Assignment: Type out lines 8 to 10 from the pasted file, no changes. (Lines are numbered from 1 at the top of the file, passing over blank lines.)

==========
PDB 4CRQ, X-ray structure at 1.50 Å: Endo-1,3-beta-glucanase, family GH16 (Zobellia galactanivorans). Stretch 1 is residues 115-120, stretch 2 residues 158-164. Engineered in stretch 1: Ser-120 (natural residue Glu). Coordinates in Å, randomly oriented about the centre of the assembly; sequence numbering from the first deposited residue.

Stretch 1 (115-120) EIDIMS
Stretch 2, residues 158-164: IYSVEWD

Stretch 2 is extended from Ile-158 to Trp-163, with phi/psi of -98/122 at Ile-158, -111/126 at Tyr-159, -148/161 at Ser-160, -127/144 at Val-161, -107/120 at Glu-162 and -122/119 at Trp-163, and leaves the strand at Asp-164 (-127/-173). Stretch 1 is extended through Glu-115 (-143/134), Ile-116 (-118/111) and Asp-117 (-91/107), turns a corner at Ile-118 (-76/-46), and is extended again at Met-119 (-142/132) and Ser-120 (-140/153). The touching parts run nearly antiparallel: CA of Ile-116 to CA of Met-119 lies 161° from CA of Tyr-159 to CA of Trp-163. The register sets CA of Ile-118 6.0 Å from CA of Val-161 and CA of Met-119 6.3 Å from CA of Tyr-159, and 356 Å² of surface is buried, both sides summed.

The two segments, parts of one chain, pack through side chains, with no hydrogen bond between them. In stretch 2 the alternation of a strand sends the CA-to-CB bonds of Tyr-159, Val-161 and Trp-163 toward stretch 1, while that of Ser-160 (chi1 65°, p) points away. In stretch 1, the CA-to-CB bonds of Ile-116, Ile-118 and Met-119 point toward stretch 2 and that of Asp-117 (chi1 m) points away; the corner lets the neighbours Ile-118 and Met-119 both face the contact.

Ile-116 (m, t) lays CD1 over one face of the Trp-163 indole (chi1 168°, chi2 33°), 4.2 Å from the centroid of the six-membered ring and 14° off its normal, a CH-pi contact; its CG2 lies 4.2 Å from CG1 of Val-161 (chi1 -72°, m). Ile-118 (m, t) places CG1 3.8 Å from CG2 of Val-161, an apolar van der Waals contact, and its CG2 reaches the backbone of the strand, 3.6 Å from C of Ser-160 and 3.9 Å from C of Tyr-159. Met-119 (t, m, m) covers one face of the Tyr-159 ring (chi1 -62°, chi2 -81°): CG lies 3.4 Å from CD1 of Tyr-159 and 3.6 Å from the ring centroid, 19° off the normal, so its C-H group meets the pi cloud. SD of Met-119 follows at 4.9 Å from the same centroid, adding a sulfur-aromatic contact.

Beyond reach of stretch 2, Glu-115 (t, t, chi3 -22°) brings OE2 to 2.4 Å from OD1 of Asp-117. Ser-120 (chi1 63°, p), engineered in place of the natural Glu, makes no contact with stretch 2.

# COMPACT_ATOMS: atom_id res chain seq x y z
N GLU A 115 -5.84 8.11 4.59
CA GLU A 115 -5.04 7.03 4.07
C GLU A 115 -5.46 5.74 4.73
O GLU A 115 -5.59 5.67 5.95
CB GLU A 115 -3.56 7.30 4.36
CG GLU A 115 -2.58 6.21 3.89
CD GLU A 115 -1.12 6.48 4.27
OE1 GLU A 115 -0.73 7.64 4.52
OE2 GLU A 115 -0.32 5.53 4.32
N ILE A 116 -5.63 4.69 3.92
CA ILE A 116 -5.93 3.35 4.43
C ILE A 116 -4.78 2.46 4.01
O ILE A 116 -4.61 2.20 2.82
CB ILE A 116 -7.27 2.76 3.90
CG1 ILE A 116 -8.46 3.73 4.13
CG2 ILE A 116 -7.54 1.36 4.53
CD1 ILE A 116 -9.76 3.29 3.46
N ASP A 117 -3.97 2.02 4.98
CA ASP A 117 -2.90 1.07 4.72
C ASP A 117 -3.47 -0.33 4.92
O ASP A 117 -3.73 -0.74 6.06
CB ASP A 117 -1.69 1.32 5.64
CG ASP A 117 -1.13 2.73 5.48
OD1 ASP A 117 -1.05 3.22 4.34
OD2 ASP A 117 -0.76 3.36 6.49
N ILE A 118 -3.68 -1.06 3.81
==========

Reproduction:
# COMPACT_ATOMS: atom_id res chain seq x y z
N GLU A 115 -5.84 8.11 4.59
CA GLU A 115 -5.04 7.03 4.07